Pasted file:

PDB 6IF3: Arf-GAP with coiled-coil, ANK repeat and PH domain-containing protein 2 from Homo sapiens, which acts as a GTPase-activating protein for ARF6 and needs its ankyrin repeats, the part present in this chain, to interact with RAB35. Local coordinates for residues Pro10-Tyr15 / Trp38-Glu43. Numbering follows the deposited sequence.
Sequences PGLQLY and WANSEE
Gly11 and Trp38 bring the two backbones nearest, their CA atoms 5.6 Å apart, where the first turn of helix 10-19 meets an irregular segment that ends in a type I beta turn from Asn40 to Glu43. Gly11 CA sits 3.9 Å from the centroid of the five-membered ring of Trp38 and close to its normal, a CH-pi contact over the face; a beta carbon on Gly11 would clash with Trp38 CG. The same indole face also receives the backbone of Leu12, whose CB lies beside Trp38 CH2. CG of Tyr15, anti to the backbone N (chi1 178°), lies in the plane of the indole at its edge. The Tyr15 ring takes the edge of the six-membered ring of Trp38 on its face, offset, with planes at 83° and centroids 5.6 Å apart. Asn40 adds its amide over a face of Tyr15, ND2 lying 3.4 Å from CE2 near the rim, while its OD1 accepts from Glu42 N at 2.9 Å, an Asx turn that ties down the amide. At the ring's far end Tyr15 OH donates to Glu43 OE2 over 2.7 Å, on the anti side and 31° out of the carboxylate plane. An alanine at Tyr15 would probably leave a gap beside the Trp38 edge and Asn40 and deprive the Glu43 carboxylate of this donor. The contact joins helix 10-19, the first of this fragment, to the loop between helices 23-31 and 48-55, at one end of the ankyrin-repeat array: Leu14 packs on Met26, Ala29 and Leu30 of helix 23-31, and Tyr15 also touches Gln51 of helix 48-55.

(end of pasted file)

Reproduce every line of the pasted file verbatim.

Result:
PDB 6IF3: Arf-GAP with coiled-coil, ANK repeat and PH domain-containing protein 2 from Homo sapiens, which acts as a GTPase-activating protein for ARF6 and needs its ankyrin repeats, the part present in this chain, to interact with RAB35. Local coordinates for residues Pro10-Tyr15 / Trp38-Glu43. Numbering follows the deposited sequence.
Sequences PGLQLY and WANSEE
Gly11 and Trp38 bring the two backbones nearest, their CA atoms 5.6 Å apart, where the first turn of helix 10-19 meets an irregular segment that ends in a type I beta turn from Asn40 to Glu43. Gly11 CA sits 3.9 Å from the centroid of the five-membered ring of Trp38 and close to its normal, a CH-pi contact over the face; a beta carbon on Gly11 would clash with Trp38 CG. The same indole face also receives the backbone of Leu12, whose CB lies beside Trp38 CH2. CG of Tyr15, anti to the backbone N (chi1 178°), lies in the plane of the indole at its edge. The Tyr15 ring takes the edge of the six-membered ring of Trp38 on its face, offset, with planes at 83° and centroids 5.6 Å apart. Asn40 adds its amide over a face of Tyr15, ND2 lying 3.4 Å from CE2 near the rim, while its OD1 accepts from Glu42 N at 2.9 Å, an Asx turn that ties down the amide. At the ring's far end Tyr15 OH donates to Glu43 OE2 over 2.7 Å, on the anti side and 31° out of the carboxylate plane. An alanine at Tyr15 would probably leave a gap beside the Trp38 edge and Asn40 and deprive the Glu43 carboxylate of this donor. The contact joins helix 10-19, the first of this fragment, to the loop between helices 23-31 and 48-55, at one end of the ankyrin-repeat array: Leu14 packs on Met26, Ala29 and Leu30 of helix 23-31, and Tyr15 also touches Gln51 of helix 48-55.